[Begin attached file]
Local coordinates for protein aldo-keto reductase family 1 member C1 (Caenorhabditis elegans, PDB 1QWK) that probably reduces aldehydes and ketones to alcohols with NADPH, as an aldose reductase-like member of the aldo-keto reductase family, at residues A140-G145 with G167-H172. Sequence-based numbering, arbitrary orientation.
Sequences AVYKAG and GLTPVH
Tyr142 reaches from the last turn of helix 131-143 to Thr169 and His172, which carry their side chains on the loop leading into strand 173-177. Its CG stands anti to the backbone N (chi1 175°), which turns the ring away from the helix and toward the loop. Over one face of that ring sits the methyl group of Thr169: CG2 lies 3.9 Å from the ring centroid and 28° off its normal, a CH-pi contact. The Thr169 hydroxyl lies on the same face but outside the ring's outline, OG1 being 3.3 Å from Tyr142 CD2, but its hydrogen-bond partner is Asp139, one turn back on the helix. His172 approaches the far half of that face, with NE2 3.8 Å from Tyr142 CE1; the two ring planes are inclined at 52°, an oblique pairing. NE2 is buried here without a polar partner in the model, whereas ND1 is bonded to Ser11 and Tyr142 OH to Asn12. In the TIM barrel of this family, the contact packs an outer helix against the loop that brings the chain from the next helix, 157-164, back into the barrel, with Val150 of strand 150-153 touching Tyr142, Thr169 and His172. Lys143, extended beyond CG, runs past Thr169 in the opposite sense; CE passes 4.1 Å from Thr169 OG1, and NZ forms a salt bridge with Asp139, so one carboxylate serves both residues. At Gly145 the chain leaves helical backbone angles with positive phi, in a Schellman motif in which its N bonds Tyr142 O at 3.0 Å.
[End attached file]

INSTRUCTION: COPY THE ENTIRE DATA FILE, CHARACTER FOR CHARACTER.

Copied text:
Local coordinates for protein aldo-keto reductase family 1 member C1 (Caenorhabditis elegans, PDB 1QWK) that probably reduces aldehydes and ketones to alcohols with NADPH, as an aldose reductase-like member of the aldo-keto reductase family, at residues A140-G145 with G167-H172. Sequence-based numbering, arbitrary orientation.
Sequences AVYKAG and GLTPVH
Tyr142 reaches from the last turn of helix 131-143 to Thr169 and His172, which carry their side chains on the loop leading into strand 173-177. Its CG stands anti to the backbone N (chi1 175°), which turns the ring away from the helix and toward the loop. Over one face of that ring sits the methyl group of Thr169: CG2 lies 3.9 Å from the ring centroid and 28° off its normal, a CH-pi contact. The Thr169 hydroxyl lies on the same face but outside the ring's outline, OG1 being 3.3 Å from Tyr142 CD2, but its hydrogen-bond partner is Asp139, one turn back on the helix. His172 approaches the far half of that face, with NE2 3.8 Å from Tyr142 CE1; the two ring planes are inclined at 52°, an oblique pairing. NE2 is buried here without a polar partner in the model, whereas ND1 is bonded to Ser11 and Tyr142 OH to Asn12. In the TIM barrel of this family, the contact packs an outer helix against the loop that brings the chain from the next helix, 157-164, back into the barrel, with Val150 of strand 150-153 touching Tyr142, Thr169 and His172. Lys143, extended beyond CG, runs past Thr169 in the opposite sense; CE passes 4.1 Å from Thr169 OG1, and NZ forms a salt bridge with Asp139, so one carboxylate serves both residues. At Gly145 the chain leaves helical backbone angles with positive phi, in a Schellman motif in which its N bonds Tyr142 O at 3.0 Å.